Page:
Margaret Mead once said that it’s easier to change a man’s religion than it is his diet. Although I believe Ms. Mead meant “men” in the general, non-gendered sense, I have worked with enough men to know this is often true. With men. For some reason, women are far more open to dietary changes than men, especially when the promise of better health awaits.
Then again, when you look at the marketing that inundates our lives- the commercials with the beer-chuggers standing around the grill, showing deep admiration for the charred piece of flesh lying before them, the billboards displaying the “manly” burgers symphonically composed with eight layers of meat, the holiday season images where the main-course victuals are presented to the male at the head of the table, knife poised to dutifully begin the slicing- and you know that there is more at “steak” for the males of our culture when it comes to keeping diets status quo.
Alas, our love affair with large quantities of meat- along with excess refined carbs, sugar, and processed foods- has taken its toll. Heart disease and cancer are now the No. 1 and No. 2 killers for men in America. But sometimes even this news isn’t enough to get men to change their habits, so allow me to try a different approach.
Men, listen up. There’s even more reason to make nice with your veggies. Reducing your meat portions and adding color to your plate in the form of veggies, legumes, nuts, and seeds will…
- Improve circulation, resulting in greater erectile response. Look for foods rich in L-Arginine, an amino acid responsible for nitric oxide production (which plays a large role in erections), like granola, oatmeal, peanuts, cashews, walnuts, green veggies, root veggies, garlic, and seeds. A good rule of thumb to remember is that if it’s good for the heart, it’s good for the penis. Trouble having erections may signal more than just a lack of desire, so before turning to the Viagra tube, see your doctor.
- Promote weight loss, which is good for your libido. Ironically, most marketing sends the message that consuming lots of meat is a “manly”, testosterone kind of thing to do. But animal products are very calorie-dense and can easily lead to weight gain, which in turn reduces testosterone and leads to erectile dysfunction. Consider that a pound of broccoli has 130 calories, while a pound of chicken breast has upwards of 500 calories.
- Boost the immune system, and that helps fight stress hormones like cortisol and adrenaline, which over a period of time, wreak havoc on the body, lower libido, and often lead to chronic depression. Anti-depressants are also a leading cause of decreased sex drive.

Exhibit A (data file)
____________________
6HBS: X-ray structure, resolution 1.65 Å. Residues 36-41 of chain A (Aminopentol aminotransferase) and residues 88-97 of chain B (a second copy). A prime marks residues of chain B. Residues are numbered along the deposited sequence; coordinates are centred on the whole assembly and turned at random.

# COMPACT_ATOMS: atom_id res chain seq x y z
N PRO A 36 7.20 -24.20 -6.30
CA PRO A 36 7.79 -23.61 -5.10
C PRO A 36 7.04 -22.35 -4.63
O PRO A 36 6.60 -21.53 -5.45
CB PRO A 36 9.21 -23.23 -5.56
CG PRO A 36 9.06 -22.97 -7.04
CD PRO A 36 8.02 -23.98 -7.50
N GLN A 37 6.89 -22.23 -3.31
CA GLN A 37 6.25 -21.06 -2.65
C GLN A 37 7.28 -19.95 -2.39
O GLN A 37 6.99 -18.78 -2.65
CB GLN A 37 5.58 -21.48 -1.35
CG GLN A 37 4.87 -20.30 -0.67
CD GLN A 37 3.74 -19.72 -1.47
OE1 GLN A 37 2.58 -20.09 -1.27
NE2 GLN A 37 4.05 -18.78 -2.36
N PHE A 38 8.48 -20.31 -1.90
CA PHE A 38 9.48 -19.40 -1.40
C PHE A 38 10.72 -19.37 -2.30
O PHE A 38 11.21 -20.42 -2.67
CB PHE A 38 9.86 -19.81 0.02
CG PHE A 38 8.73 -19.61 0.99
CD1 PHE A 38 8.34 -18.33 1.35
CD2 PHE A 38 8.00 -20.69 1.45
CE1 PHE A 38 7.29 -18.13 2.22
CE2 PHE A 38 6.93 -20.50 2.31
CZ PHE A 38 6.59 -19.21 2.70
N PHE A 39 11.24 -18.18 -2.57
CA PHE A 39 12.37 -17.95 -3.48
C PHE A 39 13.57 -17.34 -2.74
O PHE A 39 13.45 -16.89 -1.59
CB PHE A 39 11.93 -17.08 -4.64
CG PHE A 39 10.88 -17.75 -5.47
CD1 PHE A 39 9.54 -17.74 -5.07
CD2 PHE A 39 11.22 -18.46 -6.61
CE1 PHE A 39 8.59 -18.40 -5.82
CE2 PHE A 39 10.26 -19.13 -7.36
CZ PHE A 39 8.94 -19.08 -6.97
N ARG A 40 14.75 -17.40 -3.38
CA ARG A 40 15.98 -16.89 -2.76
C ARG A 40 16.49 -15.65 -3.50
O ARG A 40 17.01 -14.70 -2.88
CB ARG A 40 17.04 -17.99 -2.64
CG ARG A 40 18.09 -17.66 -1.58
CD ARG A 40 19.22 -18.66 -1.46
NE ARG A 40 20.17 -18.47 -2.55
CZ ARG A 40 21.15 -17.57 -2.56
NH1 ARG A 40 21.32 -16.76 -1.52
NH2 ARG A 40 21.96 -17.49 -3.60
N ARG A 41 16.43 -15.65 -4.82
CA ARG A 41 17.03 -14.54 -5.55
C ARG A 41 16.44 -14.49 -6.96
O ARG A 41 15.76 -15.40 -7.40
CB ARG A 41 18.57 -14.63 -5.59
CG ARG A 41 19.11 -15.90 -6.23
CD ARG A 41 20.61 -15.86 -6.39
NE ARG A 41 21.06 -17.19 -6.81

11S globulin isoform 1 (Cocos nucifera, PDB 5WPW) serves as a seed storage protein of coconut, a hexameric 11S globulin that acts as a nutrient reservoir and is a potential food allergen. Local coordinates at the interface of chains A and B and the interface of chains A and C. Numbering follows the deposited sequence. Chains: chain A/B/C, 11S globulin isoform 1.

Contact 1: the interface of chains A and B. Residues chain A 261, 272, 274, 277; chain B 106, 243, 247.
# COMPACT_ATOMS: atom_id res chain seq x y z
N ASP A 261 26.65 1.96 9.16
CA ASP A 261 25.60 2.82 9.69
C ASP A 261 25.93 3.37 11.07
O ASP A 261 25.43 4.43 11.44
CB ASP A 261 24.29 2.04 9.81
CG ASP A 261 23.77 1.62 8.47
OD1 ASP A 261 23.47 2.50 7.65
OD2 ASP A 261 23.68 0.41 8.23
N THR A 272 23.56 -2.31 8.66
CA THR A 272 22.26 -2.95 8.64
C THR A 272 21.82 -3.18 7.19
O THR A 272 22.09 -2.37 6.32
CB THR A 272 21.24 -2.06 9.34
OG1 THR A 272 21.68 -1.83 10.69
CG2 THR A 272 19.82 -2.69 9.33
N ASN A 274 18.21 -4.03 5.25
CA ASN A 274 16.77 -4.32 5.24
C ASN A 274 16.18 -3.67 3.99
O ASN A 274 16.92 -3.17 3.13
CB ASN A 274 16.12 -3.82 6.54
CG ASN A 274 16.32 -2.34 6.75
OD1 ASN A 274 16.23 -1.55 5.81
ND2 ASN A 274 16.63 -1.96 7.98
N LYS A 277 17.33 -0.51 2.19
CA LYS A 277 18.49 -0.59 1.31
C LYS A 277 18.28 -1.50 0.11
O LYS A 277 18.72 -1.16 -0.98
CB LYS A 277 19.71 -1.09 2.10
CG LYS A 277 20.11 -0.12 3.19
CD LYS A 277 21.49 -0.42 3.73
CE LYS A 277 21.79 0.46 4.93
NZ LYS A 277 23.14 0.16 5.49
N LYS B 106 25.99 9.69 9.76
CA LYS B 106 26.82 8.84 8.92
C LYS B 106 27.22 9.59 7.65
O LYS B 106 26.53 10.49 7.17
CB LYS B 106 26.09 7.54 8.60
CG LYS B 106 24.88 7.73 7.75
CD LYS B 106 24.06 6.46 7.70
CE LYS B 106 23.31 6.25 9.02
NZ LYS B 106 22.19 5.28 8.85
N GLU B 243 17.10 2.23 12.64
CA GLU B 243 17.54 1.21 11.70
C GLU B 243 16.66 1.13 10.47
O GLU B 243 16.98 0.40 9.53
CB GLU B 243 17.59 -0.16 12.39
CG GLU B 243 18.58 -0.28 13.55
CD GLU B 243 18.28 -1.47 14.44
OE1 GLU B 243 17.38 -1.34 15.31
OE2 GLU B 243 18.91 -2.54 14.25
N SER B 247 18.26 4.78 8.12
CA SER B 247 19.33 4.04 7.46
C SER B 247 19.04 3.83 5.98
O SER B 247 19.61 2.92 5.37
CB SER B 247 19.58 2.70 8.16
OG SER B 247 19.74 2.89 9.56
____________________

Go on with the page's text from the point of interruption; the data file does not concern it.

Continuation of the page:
- Enhance the functioning of your reproductive system, including increased sperm counts. If you want your little swimmers to perform well, look for foods rich in zinc, like nuts, beans, tomatoes, sweet potatoes, pumpkin seeds, and bananas.
- Increase your sex drive. As stated above, men who maintain a healthy weight and eat foods that make hard easy are going to experience an increased desire for desire. An informal survey among my male friends seems to prove this. Those who eat plant-based diets report having libido like never before in their lives and being able to perform multiple times in a session, while those who eat the standard American carnivorous fare seem to prefer most nights on the couch to one getting busy under the sheets.
Indulge me as I add a final, personal reason. As a woman, I find nothing sexier than a man who respects his body for the amazing mechanism that it is. Who understands that what he puts into his body will affect how he feels. Who recognizes that a pound of steak requires over a thousand gallons of water and 16 pounds of grain, and doesn’t want to contribute to that kind of waste. While eating veggies may be promoted by the food industry as a feminine thing to do, keep in mind that even our gatherer-hunter ancestors went for periods without a catch. They learned to love their fruits, nuts, seeds, and greens. Now it’s your turn.
Photo of sunset and couple by Aaron Dressin Photography